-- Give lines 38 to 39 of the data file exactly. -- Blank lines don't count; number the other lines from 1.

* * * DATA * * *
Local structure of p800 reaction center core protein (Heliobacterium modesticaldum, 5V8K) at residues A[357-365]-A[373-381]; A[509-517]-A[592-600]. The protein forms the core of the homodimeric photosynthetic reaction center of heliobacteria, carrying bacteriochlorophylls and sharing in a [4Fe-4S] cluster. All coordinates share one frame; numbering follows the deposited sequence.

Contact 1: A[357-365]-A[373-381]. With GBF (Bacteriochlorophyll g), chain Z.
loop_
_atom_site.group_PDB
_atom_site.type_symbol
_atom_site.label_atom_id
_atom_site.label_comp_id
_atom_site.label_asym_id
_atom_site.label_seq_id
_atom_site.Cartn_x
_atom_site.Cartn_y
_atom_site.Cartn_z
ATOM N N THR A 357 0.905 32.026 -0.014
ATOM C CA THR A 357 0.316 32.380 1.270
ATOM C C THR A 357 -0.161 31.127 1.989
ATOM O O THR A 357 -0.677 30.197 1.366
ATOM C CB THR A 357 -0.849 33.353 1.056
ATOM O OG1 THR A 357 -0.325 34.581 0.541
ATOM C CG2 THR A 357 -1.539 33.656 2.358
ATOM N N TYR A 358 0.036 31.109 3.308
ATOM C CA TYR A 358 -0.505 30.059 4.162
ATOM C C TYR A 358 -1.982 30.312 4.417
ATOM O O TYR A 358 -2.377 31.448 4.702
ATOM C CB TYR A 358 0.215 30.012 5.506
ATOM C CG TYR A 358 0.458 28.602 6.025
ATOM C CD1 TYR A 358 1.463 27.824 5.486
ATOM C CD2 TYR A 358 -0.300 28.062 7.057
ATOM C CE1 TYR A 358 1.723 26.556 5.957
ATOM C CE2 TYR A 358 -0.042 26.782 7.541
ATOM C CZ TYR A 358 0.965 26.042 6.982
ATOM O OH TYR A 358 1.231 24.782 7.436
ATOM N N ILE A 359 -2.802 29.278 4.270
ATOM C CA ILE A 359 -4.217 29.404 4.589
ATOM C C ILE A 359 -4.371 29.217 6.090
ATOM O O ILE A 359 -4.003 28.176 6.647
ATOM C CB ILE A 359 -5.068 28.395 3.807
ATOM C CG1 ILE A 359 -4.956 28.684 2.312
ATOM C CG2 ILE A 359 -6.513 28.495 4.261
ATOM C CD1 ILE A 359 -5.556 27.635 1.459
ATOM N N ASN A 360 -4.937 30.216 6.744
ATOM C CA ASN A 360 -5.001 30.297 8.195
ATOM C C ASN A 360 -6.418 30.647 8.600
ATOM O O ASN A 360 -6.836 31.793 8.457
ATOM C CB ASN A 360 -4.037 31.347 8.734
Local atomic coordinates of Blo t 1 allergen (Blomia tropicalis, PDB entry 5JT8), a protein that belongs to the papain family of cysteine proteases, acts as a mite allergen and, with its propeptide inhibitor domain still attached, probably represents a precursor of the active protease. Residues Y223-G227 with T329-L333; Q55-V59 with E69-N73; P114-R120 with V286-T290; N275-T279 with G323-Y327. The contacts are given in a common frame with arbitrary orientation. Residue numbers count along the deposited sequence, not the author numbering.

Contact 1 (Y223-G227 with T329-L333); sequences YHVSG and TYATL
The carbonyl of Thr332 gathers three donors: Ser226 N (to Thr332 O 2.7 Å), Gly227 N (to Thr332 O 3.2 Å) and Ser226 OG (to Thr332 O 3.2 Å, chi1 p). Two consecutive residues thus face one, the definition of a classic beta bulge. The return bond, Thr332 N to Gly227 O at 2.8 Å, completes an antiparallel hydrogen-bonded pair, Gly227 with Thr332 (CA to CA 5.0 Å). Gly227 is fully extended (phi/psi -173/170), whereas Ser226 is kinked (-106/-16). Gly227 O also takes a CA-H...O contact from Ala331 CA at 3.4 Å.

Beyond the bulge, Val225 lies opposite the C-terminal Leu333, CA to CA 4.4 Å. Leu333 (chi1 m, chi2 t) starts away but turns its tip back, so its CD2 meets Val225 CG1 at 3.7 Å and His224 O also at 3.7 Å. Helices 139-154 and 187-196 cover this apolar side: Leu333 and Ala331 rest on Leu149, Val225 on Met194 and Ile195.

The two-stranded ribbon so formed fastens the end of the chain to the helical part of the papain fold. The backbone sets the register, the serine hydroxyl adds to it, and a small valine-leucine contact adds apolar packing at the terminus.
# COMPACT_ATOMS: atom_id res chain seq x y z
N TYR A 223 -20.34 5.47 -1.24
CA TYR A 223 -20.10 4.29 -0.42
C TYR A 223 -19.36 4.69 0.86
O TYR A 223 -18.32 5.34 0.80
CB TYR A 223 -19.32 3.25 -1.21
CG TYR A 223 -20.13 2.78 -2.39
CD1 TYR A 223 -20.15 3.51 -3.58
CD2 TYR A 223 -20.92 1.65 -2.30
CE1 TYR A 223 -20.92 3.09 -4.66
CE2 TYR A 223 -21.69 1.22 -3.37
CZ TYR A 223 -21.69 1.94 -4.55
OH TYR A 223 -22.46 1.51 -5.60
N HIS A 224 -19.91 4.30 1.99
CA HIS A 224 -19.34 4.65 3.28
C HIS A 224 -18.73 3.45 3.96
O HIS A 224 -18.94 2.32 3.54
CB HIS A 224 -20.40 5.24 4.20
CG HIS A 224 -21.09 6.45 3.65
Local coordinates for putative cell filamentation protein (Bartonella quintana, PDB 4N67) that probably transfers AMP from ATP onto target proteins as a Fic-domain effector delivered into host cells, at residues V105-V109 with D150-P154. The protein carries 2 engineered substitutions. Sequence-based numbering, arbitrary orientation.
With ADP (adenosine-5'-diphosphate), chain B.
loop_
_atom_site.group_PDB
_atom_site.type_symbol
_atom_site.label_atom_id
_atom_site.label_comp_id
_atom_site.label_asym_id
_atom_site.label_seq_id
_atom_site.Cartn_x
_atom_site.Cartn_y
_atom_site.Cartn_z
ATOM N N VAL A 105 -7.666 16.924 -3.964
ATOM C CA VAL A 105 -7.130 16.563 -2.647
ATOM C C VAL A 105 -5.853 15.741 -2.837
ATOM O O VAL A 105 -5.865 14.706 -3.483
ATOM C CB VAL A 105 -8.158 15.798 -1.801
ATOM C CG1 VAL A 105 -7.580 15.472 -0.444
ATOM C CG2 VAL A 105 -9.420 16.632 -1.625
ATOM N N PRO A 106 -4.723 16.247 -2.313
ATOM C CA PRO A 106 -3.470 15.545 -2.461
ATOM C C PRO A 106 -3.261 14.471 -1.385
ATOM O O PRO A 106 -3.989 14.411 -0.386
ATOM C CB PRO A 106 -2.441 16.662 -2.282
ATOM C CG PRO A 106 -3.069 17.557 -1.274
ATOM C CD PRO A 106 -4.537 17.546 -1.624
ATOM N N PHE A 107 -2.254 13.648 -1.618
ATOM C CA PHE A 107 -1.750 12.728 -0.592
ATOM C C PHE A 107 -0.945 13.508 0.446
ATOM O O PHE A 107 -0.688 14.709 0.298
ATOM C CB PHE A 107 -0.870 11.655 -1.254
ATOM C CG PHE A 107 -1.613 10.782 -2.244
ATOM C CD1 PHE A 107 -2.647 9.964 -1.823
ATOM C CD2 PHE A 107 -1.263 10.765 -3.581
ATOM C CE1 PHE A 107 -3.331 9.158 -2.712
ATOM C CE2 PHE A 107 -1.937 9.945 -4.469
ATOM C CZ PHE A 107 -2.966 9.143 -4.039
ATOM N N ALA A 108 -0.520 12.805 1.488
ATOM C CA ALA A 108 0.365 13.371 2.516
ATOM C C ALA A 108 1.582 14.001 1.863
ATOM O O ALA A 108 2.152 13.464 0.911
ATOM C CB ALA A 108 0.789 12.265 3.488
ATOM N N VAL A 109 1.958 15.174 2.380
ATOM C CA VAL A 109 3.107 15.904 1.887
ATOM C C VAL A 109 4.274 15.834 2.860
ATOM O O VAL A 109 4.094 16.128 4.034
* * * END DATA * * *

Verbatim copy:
ATOM C CG2 ILE A 359 -6.513 28.495 4.261
ATOM C CD1 ILE A 359 -5.556 27.635 1.459